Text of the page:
Characters from the fringes of society grapple with desire and fury in this collection of short stories.
Early on in “The Pull,” a story about a young swimmer from a war-torn country, the narrator describes her childhood as the “kind of story that makes your chest grow tight as you listen.” The stories here are exactly that kind: insistently visceral, pushing into, and past, the reader’s comfort zone. Many of the stories center erotic experiences. In “The Garden of Earthly Delights,” Bosch works in a modern-day fish processing plant, and he finds boundless pleasure in the arms of a young male co-worker. In “Cusp,” a teenage girl smuggles drugs into a local prison and shares her body with the prisoners as a way of being closer to her incarcerated brother. But if these stories teach us about lust, they also flip to the other side of that same coin: These are narratives full of deep rage. Some of this rage takes place inside of intimate relationships, as in “A Woman Signifying,” in which the protagonist deliberately burns her face against a radiator to create a “symbol” of her anger at her lover. Sometimes this rage is social, as in “Drive Through,” about an encounter with a panhandler at a McDonald’s drive-thru. Yuknavitch (The Misfit’s Manifesto, 2017, etc.) keeps readers’ heads pressed against what is hardest to see, and this doesn’t always land. Some of the rage can feel self-righteous; some of the desire pushes deep into taboo and veers toward unpalatable. But where there are risks, there are rewards, and these howls from the throats of women, queer characters, the impoverished, and the addicted remind us of the beauty and pain of our shared humanity.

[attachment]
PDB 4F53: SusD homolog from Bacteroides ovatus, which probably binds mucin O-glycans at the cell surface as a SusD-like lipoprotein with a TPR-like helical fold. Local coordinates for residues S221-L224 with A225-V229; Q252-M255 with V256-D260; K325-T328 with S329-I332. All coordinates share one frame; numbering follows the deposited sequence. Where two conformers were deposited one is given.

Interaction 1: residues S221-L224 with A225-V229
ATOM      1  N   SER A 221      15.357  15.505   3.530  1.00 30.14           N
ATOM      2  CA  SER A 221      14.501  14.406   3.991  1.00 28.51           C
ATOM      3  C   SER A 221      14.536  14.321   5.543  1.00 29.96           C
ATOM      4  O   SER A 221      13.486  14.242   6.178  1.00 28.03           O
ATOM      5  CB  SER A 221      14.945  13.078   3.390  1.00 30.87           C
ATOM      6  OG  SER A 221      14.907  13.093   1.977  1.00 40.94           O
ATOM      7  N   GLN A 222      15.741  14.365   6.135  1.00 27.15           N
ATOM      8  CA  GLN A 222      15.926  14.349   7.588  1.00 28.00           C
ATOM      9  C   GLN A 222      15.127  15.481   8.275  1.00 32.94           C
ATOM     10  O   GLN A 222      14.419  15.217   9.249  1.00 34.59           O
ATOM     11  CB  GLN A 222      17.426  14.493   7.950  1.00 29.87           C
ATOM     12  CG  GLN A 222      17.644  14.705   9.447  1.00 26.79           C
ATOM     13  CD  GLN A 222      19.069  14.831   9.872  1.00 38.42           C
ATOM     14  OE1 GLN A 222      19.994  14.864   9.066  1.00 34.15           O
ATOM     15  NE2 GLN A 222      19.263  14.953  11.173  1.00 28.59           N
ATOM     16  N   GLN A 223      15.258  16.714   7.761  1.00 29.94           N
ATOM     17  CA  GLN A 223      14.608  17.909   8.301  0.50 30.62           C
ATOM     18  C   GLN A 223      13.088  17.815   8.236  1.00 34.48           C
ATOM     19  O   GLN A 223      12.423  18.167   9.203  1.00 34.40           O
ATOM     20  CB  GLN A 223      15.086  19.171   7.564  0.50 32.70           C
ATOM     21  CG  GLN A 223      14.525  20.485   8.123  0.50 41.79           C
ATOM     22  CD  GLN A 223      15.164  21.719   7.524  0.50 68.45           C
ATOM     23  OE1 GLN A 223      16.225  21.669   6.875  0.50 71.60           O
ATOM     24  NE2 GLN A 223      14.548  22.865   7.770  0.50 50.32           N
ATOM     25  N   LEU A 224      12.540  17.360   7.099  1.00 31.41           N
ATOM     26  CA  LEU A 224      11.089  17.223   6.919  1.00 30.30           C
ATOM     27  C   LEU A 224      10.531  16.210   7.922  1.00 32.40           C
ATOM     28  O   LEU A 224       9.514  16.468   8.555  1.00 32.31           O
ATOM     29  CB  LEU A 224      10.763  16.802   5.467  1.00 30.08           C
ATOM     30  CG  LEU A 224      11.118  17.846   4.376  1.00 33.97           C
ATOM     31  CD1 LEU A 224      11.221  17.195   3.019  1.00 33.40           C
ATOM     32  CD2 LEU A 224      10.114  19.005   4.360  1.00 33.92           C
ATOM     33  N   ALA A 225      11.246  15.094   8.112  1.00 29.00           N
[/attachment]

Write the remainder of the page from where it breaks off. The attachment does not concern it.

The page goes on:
Gutsy stories from one of our most fearless writers.